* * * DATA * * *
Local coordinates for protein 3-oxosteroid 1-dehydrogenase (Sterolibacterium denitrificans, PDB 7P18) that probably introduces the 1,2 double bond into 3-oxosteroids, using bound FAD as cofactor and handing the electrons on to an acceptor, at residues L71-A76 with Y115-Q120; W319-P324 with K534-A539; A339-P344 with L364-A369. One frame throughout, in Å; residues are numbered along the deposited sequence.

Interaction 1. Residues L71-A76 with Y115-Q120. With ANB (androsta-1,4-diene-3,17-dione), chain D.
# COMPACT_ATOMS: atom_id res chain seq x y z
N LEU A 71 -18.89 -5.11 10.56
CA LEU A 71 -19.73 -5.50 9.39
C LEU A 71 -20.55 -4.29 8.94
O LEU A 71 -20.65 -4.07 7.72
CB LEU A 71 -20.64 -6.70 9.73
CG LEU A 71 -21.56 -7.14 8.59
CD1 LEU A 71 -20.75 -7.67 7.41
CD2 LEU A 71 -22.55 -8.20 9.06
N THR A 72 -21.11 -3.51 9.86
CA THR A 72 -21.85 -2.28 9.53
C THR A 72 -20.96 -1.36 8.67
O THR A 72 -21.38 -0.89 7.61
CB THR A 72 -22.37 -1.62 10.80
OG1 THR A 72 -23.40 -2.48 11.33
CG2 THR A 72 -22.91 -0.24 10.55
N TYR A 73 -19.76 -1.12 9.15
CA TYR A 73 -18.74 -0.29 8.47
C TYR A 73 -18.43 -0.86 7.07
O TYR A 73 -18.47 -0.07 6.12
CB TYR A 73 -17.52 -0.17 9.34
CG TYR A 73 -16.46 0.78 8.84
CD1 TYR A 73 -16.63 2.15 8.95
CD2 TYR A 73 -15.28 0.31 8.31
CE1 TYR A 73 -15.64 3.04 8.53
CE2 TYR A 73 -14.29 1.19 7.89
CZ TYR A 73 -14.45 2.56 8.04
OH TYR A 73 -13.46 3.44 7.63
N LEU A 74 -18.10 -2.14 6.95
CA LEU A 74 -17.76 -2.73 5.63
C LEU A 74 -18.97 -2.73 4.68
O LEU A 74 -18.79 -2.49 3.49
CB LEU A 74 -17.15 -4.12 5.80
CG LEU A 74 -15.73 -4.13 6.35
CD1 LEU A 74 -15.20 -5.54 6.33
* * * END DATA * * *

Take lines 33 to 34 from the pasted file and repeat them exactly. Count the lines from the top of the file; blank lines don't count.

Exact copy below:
C LEU A 74 -18.97 -2.73 4.68
O LEU A 74 -18.79 -2.49 3.49